Sneering Is Becoming Our New National Sport – And It's Ugly

As desperately important as social distancing is, we can't afford to sleepwalk into an authoritarian state constantly denouncing our neighbours, says writer Kate Townshend.
Just weeks after the inception of the Be Kind campaign, trolls have been attacking Sam Smith for finding lockdown difficult.
Just weeks after the inception of the Be Kind campaign, trolls have been attacking Sam Smith for finding lockdown difficult.
Sam Smith/Instagram

What is there to talk about during lockdown? National stereotypes suggest we all love a good chat about the weather, back when “outside” was somewhere we saw more than once a day. For many of us, “So, what have you been up to?” has become a question that can only yield a certain number of repetitive responses, involving baking attempts or Netflix binges.

Perhaps it’s unsurprising then, that in the absence of our usual staples, chat about the “idiots” who continue to flout the rules of this strange situation has become our go-to small talk.

Maybe you’ve made a comment or two about the “sheer selfishness” of the people photographed in packed parks over the weekend, or the “madness” of those panicked shoppers who continue to leave our supermarket shelves bare.

Maybe you’ve seen tutting Facebook statuses or spent half an hour on the phone to a relative, discussing the “few” ruining it for the “many”.

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But while idiots certainly do exist, much of the disapproval doing the rounds asks us to make snap judgements without context. When certain papers tell us about these “terrible, selfish” people who are still out breaking the rules, while most of us sit patiently at home, it gives us the buzz of feeling morally superior without a shred of analysis as to why green spaces might still be busy, or how to engage with people confused about the rules.

Worse still, we’re happy to adopt this judgemental stance even with people who aren’t committing any social distancing crimes. Simply expressing any kind of negativity about having to remain at home can be enough to invite derision and spite in the current circumstances. Singer Sam Smith, for instance, found themself at the centre of a social media storm for daring to have a bit of a public cry about the challenges of isolation recently. Critics compared this unfavourably to the efforts of war veteran Captain Tom, who has recently completed 100 laps around his garden to raise money for the NHS – as if lauding one must mean shaming the other. So much for the #BeKind movement...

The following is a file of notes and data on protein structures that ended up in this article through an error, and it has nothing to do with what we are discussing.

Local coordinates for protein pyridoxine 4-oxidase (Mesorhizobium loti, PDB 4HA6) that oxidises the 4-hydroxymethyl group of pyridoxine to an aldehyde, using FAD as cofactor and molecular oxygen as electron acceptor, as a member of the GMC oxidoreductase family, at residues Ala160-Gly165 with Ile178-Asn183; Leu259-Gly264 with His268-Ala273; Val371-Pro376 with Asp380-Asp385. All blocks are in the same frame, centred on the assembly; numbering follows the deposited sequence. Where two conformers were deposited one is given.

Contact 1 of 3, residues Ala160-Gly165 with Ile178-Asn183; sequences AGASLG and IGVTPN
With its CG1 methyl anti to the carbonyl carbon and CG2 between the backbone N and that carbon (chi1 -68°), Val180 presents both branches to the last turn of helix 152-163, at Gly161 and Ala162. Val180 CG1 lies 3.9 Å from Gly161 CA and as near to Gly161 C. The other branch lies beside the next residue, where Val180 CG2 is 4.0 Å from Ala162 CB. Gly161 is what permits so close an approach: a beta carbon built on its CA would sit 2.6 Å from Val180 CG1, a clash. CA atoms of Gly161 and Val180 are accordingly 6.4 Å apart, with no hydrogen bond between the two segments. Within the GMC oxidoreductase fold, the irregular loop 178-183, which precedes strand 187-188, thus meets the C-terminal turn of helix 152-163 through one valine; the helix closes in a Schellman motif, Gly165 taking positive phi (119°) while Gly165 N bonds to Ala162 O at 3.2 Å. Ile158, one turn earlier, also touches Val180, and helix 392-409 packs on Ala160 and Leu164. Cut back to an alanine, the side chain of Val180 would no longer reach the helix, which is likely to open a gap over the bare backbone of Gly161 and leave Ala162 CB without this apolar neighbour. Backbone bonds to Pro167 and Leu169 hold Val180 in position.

We have to fight this knee jerk reaction. I know we’re missing the usual sporting and cultural events that might distract us this year, but sneering cannot become our new national sport.

Because as desperately important as social distancing is, it’s equally important that we don’t sleepwalk into an authoritarian state where we are constantly denouncing our neighbours.

Those people out in the park? Maybe that’s the first time today they have left their tiny flat with their three fractious children. That group of people who don’t look related? Maybe they are housemates enjoying their daily exercise as a household. That woman with the full trolley? Maybe she’s shopping for vulnerable relatives.

When we allow ourselves to make decisions from this position of incomplete information we run the risk of actively making harmful mistakes – like the misguided writer of a note to a neighbour, warning her she was using her car too frequently and encouraging her to “protect the NHS”. The driver in question was using her car to travel to work each day – as an NHS nurse.

Of course the #stayhome messaging matters. We have to do our bit for the sake of the NHS and our most vulnerable people. But the best way to do our bit, is to do precisely that: our bit. We can’t possibly understand the unique circumstances of everyone we see in online photos designed to provoke outrage, and our outrage doesn’t benefit anybody anyway.

If people who are trying to do the right thing feel demonised regardless, then they are less likely to keep bothering. Our need to prove our own virtue by looking down on other people might end up being actually harmful.

Let’s save our scrutiny for those who are actually in charge of managing this pandemic, and continue to hold them to account where necessary – not those who, like all of us, are just struggling to get through it.

Kate Townshend is a freelance writer.


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